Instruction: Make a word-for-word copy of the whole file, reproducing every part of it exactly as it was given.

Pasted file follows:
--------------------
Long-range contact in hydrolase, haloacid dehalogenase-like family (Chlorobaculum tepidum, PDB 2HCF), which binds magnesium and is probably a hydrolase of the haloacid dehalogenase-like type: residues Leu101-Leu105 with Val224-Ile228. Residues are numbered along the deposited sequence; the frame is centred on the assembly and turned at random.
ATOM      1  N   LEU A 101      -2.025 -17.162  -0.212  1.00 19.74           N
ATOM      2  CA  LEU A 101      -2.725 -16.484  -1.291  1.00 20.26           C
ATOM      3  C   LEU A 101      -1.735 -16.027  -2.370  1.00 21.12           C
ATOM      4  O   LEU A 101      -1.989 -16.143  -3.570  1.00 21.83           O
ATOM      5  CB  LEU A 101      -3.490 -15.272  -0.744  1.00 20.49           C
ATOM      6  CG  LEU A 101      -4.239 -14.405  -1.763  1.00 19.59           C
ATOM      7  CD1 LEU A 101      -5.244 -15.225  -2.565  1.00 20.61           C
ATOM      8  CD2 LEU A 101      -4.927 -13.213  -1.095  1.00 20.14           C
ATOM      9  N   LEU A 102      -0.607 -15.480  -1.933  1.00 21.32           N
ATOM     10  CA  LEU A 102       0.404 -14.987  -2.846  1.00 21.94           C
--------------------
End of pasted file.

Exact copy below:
Long-range contact in hydrolase, haloacid dehalogenase-like family (Chlorobaculum tepidum, PDB 2HCF), which binds magnesium and is probably a hydrolase of the haloacid dehalogenase-like type: residues Leu101-Leu105 with Val224-Ile228. Residues are numbered along the deposited sequence; the frame is centred on the assembly and turned at random.
ATOM      1  N   LEU A 101      -2.025 -17.162  -0.212  1.00 19.74           N
ATOM      2  CA  LEU A 101      -2.725 -16.484  -1.291  1.00 20.26           C
ATOM      3  C   LEU A 101      -1.735 -16.027  -2.370  1.00 21.12           C
ATOM      4  O   LEU A 101      -1.989 -16.143  -3.570  1.00 21.83           O
ATOM      5  CB  LEU A 101      -3.490 -15.272  -0.744  1.00 20.49           C
ATOM      6  CG  LEU A 101      -4.239 -14.405  -1.763  1.00 19.59           C
ATOM      7  CD1 LEU A 101      -5.244 -15.225  -2.565  1.00 20.61           C
ATOM      8  CD2 LEU A 101      -4.927 -13.213  -1.095  1.00 20.14           C
ATOM      9  N   LEU A 102      -0.607 -15.480  -1.933  1.00 21.32           N
ATOM     10  CA  LEU A 102       0.404 -14.987  -2.846  1.00 21.94           C